We should always tip the waitstaff at restaurants


Ben Ridgeway

Let’s talk about tipping.  For the purpose of this discussion, let us suppose that a waiter or waitress works at a restaurant where individual meal orders average $12.75. 

If each customer provided a 20 percent tip, the waitperson would earn roughly $2.55 in tips on each individual meal order.  For a table of four, the total tip would be $10.20.

Let us imagine that the average waitperson served six tables ($61.20) an hour for eight hours a shift ($489.60). If this non-existent, fairytale waitperson were to work five days per week, he or she could earn $2,448 per week. If this waiter were to work fifty weeks of the year, the grand total would be $122,400 per year.

Of course, the majority of waitpersons don’t receive this much in tips —  as there are too many variables.

Not every day is a busy Friday or Saturday night, and not every customer brings three other dinner guests along when they go out to eat. Also, not everyone tips in the 15-20 percent range.

According to the Bureau of Labor Statistics, the average waitperson will make $20,710 per year.

The word “tip” is actually an acronym for “to insure promptness.” So, tips are essentially bribes for faster service.  Is it necessarily a bad bribe? I wouldn’t say that it is.

My only complaint with the restaurant system is that waitpersons are paid on tip-wage basis that guarantees them a minimum wage of only $2.13 per hour.  This wage has not budged since 1991 when the regular minimum wage was $4.25 per hour.

It doesn’t make much sense to me that in 1991 tip wages were 50 percent of minimum wage.

Presently, waitpersons are paid 28 percent of the current minimum wage.  In 2014, the Restaurant Opportunities Center found that states that legally require restaurant owners to pay waitpersons higher hourly wages also found higher per capita restaurant sales.

Data from their report showed that when waitpersons are paid a higher wages, they stayed at their jobs longer, their productivity increased and they tended to spend more of their own money at the restaurant.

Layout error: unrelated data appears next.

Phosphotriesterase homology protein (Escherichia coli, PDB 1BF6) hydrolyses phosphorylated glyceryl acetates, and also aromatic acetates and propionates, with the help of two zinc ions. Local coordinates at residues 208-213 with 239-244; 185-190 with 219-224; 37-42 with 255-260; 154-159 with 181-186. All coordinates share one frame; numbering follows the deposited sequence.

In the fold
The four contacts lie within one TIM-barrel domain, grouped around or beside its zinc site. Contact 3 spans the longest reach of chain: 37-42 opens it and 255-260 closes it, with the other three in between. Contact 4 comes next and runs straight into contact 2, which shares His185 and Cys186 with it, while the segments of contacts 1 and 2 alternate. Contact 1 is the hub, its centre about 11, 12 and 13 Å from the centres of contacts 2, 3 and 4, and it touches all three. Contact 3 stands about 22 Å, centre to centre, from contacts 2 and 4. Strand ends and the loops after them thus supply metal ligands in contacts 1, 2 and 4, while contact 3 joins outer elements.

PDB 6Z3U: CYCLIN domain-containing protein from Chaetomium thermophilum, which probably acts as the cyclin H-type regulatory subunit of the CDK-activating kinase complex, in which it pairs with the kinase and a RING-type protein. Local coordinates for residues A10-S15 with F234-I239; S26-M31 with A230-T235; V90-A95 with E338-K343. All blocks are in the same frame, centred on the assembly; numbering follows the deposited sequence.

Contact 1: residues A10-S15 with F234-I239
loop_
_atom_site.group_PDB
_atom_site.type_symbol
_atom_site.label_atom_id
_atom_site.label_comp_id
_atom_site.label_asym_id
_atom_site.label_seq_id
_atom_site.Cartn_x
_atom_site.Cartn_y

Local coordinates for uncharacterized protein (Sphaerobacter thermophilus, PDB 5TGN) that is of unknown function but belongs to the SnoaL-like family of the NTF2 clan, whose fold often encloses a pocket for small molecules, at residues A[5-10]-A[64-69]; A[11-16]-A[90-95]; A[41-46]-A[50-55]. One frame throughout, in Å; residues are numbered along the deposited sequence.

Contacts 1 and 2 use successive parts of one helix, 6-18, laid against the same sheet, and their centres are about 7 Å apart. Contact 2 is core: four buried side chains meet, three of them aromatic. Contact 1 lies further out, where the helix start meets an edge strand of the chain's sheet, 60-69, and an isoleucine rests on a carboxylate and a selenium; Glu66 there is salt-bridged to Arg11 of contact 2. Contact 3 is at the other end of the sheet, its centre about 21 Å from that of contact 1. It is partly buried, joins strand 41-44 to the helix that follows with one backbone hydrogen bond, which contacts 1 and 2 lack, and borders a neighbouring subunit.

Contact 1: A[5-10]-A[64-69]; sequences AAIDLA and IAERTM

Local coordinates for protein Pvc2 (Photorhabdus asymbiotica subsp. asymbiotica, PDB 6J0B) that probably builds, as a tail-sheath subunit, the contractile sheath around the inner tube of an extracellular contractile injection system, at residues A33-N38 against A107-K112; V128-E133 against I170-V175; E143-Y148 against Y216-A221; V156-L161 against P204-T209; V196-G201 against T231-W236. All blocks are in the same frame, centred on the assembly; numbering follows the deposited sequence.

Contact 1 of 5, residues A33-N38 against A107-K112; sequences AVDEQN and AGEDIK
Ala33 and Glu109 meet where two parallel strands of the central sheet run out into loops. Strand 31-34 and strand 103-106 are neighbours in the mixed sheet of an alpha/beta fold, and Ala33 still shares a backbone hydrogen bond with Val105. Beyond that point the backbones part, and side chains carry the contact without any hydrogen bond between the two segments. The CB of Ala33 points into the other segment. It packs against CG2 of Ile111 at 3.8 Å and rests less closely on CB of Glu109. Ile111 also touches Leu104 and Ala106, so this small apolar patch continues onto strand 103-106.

A frequent argument against raising hourly wages for waitpersons is that customers would grant smaller tips to the better compensated wait staff.  I disagree with this point of view. 

Within our culture when people receive a service, it is widely considered common courtesy to tip.

Tipping is a voluntary, rather arbitrary custom that is not particularly tied to good service. 

Studies have shown that waitpersons receive more tips when they touch a customer’s arm or draw something cute (a sun or smiley face) on the check. Tipping also increases when waitpersons wear red.

Of course, there are customers who do not tip within the current tip-wage system. 

Some customers chose not to tip because they want to send a message to their waitperson that their service quality was lacking. 

On this point, I agree with the comment of a waiter who was interviewed by Huffpost Business. He remarked, “If you had a bad experience, say something to your waiter, say it to a manager, but don’t say it with your money.”  I agree with him.

Not tipping conveys nothing constructive to the waitperson.  It only serves to make you, the customer, appear cheap. When you receive a service, tip 15 to 20 percent. 

Directly address complaints and compliments regarding your dining experience with the waitperson or manager.

Add them to your tip, but never subtract the tip.

A tip is a gratuity, so be gracious and grateful. After all, you can afford to eat where you are offered table service.